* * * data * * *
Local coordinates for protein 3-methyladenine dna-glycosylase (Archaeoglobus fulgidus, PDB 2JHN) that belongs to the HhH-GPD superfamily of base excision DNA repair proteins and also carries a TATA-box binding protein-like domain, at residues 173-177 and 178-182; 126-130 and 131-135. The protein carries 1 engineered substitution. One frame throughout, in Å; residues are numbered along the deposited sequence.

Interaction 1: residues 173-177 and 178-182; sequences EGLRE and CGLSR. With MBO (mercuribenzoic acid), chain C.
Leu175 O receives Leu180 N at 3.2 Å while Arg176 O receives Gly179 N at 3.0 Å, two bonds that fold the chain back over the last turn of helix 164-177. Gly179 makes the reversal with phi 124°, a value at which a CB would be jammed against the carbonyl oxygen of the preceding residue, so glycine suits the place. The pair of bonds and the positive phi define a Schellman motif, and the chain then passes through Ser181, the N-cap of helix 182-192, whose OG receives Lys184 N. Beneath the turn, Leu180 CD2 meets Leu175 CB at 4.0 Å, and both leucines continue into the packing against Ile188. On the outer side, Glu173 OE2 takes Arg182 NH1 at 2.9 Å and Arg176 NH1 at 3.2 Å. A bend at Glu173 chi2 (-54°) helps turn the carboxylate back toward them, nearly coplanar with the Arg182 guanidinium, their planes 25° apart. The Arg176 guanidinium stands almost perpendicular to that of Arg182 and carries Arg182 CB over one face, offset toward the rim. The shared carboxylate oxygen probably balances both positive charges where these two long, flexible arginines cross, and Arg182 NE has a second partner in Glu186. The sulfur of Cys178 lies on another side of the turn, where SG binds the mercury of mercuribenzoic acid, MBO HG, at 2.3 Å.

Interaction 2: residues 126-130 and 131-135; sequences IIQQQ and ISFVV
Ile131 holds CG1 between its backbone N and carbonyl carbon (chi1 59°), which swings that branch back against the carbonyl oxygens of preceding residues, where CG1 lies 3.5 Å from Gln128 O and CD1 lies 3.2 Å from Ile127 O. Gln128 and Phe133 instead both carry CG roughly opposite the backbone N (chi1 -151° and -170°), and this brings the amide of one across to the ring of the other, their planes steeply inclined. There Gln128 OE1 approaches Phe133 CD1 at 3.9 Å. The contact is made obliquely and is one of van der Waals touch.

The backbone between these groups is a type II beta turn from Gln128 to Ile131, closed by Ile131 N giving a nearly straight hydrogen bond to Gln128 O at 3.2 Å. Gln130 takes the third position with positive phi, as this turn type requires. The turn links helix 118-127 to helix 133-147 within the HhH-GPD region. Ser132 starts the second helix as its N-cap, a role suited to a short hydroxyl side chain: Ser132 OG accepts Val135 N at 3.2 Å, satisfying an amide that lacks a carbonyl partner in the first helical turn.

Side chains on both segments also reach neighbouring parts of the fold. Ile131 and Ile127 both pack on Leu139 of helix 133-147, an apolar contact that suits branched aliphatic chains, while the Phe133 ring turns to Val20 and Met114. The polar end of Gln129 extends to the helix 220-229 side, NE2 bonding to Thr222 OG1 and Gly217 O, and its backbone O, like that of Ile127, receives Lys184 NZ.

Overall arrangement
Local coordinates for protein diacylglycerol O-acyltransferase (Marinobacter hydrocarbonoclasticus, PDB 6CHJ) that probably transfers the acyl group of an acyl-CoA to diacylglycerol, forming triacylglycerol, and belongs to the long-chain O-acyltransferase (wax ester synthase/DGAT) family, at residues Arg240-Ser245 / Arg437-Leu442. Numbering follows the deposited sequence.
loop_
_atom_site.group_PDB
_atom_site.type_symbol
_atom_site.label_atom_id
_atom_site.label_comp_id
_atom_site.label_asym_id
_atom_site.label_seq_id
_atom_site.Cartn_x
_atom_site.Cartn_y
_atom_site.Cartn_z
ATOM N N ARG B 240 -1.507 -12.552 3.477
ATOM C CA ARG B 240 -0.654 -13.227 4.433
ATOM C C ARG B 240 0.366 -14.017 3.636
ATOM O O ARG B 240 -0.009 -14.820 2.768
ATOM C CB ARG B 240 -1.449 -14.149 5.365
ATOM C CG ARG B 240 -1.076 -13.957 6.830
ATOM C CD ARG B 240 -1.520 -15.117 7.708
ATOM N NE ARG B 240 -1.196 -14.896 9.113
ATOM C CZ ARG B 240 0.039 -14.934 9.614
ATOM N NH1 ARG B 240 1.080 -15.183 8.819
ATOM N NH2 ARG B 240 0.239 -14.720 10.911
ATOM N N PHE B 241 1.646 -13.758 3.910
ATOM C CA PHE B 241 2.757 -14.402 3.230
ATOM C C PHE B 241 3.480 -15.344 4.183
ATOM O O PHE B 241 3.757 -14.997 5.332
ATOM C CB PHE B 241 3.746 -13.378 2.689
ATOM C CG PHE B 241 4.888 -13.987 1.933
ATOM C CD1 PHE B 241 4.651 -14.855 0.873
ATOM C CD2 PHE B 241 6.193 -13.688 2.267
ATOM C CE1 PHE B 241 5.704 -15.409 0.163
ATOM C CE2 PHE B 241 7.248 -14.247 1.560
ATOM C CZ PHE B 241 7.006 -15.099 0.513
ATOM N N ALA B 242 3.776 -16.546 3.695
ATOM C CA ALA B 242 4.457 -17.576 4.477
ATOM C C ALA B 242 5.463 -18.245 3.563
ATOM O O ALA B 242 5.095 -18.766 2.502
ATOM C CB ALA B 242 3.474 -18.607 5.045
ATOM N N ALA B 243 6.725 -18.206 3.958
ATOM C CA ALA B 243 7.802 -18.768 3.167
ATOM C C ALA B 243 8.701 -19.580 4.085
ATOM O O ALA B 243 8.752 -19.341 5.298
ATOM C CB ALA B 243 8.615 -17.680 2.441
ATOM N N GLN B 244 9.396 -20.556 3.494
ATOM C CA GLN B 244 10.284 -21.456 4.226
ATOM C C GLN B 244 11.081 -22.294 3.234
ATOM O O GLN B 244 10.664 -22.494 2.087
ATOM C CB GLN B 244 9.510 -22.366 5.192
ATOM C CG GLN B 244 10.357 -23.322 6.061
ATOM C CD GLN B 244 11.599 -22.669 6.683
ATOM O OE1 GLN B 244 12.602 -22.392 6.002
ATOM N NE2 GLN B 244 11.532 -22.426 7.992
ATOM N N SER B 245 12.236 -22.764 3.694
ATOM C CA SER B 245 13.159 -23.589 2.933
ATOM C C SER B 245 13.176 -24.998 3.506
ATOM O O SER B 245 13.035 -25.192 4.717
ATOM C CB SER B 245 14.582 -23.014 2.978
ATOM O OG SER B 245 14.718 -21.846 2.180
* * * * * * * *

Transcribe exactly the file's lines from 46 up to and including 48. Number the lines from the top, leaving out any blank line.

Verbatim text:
ATOM C CB ALA B 242 3.474 -18.607 5.045
ATOM N N ALA B 243 6.725 -18.206 3.958
ATOM C CA ALA B 243 7.802 -18.768 3.167